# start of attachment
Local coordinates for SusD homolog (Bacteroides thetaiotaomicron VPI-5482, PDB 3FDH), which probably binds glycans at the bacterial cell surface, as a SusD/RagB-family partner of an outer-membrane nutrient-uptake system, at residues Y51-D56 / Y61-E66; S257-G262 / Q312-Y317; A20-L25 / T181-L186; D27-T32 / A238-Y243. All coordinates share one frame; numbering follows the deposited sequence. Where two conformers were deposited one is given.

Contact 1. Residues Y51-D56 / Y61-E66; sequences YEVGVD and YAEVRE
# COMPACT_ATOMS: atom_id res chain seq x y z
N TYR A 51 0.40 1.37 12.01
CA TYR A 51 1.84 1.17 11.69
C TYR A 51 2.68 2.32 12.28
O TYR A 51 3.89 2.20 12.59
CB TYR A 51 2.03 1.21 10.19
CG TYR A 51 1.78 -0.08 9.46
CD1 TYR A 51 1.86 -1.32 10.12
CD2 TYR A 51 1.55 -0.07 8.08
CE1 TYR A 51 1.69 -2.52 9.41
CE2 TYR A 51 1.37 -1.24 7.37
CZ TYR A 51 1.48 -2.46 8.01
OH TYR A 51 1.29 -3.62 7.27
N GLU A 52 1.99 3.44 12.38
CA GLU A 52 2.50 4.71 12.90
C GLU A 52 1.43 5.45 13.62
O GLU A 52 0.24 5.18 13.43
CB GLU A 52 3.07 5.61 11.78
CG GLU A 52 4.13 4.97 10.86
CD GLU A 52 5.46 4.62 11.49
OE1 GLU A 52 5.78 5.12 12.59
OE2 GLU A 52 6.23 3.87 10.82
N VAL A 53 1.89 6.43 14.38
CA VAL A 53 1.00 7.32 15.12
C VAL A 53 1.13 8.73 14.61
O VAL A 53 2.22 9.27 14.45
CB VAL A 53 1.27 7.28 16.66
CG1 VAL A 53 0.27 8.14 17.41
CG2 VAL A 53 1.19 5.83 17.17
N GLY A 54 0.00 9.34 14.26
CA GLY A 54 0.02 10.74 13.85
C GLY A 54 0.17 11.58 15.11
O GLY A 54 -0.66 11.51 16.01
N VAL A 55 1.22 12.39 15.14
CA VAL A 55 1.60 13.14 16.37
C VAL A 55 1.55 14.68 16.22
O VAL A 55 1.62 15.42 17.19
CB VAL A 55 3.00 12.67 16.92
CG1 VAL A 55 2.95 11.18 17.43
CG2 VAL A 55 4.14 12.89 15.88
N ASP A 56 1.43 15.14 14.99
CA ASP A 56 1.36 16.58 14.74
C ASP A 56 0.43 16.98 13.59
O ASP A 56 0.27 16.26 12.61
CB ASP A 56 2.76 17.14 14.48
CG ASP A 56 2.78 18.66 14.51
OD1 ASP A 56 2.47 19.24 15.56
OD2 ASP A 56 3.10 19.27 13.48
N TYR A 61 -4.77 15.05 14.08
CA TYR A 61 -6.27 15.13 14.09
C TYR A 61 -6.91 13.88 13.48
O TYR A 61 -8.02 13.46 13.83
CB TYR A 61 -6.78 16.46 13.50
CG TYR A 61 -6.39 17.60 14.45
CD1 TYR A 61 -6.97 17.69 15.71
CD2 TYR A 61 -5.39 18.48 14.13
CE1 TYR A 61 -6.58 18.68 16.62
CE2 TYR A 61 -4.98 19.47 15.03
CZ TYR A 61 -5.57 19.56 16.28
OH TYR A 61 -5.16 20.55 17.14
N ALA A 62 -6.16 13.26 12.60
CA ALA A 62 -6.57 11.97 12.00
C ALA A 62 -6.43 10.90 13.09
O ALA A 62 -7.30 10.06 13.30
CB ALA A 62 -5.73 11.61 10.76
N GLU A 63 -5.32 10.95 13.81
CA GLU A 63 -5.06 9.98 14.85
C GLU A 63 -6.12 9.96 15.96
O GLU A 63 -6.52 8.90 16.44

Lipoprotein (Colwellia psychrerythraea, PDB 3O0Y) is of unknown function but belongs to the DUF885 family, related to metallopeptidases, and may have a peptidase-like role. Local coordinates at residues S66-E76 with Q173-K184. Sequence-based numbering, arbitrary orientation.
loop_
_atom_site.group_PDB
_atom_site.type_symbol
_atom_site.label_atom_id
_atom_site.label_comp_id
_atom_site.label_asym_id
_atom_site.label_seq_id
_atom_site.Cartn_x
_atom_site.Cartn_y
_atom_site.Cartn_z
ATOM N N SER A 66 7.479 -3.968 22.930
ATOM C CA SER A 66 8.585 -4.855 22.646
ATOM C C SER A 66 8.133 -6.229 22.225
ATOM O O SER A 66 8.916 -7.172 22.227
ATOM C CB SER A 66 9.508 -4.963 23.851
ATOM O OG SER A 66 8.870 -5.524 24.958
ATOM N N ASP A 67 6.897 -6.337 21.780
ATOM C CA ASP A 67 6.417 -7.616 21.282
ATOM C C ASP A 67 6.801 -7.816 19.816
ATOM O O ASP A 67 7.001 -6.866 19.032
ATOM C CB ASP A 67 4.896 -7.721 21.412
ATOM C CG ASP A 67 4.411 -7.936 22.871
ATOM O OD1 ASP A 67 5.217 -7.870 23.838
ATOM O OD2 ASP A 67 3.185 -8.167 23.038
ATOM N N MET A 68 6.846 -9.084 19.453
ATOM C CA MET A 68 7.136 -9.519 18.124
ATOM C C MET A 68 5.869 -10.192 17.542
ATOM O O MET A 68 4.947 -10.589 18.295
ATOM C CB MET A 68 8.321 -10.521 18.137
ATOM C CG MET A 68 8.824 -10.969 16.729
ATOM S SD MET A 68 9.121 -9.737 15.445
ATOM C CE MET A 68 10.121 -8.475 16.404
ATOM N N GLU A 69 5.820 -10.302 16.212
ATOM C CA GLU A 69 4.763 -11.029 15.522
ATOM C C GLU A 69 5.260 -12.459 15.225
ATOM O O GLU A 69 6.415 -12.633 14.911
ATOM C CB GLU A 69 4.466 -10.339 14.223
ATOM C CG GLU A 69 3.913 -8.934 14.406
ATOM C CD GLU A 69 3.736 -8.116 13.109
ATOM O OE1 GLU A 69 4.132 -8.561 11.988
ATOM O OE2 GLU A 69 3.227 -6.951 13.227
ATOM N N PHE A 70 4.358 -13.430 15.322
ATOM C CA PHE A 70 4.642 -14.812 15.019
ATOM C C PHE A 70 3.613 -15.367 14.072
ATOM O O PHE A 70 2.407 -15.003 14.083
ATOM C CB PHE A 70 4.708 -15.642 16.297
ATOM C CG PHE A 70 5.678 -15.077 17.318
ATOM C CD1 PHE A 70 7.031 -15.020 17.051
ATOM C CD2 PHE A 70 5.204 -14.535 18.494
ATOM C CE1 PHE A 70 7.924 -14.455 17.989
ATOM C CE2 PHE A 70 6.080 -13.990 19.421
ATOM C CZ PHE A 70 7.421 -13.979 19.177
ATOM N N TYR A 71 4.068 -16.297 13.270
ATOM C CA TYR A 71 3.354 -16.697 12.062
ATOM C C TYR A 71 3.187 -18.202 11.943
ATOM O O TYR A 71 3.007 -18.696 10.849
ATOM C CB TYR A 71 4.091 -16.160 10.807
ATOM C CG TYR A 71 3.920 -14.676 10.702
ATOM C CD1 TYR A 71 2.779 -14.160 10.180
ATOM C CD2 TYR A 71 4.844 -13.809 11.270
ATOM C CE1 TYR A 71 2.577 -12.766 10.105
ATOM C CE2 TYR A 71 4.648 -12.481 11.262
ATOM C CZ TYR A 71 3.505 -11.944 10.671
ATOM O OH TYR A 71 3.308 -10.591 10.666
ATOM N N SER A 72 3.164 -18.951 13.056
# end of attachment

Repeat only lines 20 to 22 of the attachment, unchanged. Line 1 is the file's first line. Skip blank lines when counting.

CB GLU A 52 3.07 5.61 11.78
CG GLU A 52 4.13 4.97 10.86
CD GLU A 52 5.46 4.62 11.49